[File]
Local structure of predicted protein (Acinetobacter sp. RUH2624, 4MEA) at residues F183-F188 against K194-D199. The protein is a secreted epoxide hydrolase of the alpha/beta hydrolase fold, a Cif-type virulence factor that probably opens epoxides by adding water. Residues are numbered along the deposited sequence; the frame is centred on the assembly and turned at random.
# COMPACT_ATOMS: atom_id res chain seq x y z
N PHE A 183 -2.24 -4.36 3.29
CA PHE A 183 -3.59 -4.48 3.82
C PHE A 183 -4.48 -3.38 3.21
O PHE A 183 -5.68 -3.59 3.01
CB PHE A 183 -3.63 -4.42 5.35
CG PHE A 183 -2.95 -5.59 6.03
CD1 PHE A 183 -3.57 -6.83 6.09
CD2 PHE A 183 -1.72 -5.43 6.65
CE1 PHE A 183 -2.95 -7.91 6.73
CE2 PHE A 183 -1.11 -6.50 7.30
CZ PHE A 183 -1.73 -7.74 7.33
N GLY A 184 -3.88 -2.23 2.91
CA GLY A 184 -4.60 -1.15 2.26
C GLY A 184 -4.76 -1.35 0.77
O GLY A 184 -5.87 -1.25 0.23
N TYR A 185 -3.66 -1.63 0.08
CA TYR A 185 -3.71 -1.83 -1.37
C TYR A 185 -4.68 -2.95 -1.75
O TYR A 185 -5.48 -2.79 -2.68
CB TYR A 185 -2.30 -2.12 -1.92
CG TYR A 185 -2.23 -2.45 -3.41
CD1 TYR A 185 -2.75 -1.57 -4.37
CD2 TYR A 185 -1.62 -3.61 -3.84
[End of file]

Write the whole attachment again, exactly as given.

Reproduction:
Local structure of predicted protein (Acinetobacter sp. RUH2624, 4MEA) at residues F183-F188 against K194-D199. The protein is a secreted epoxide hydrolase of the alpha/beta hydrolase fold, a Cif-type virulence factor that probably opens epoxides by adding water. Residues are numbered along the deposited sequence; the frame is centred on the assembly and turned at random.
# COMPACT_ATOMS: atom_id res chain seq x y z
N PHE A 183 -2.24 -4.36 3.29
CA PHE A 183 -3.59 -4.48 3.82
C PHE A 183 -4.48 -3.38 3.21
O PHE A 183 -5.68 -3.59 3.01
CB PHE A 183 -3.63 -4.42 5.35
CG PHE A 183 -2.95 -5.59 6.03
CD1 PHE A 183 -3.57 -6.83 6.09
CD2 PHE A 183 -1.72 -5.43 6.65
CE1 PHE A 183 -2.95 -7.91 6.73
CE2 PHE A 183 -1.11 -6.50 7.30
CZ PHE A 183 -1.73 -7.74 7.33
N GLY A 184 -3.88 -2.23 2.91
CA GLY A 184 -4.60 -1.15 2.26
C GLY A 184 -4.76 -1.35 0.77
O GLY A 184 -5.87 -1.25 0.23
N TYR A 185 -3.66 -1.63 0.08
CA TYR A 185 -3.71 -1.83 -1.37
C TYR A 185 -4.68 -2.95 -1.75
O TYR A 185 -5.48 -2.79 -2.68
CB TYR A 185 -2.30 -2.12 -1.92
CG TYR A 185 -2.23 -2.45 -3.41
CD1 TYR A 185 -2.75 -1.57 -4.37
CD2 TYR A 185 -1.62 -3.61 -3.84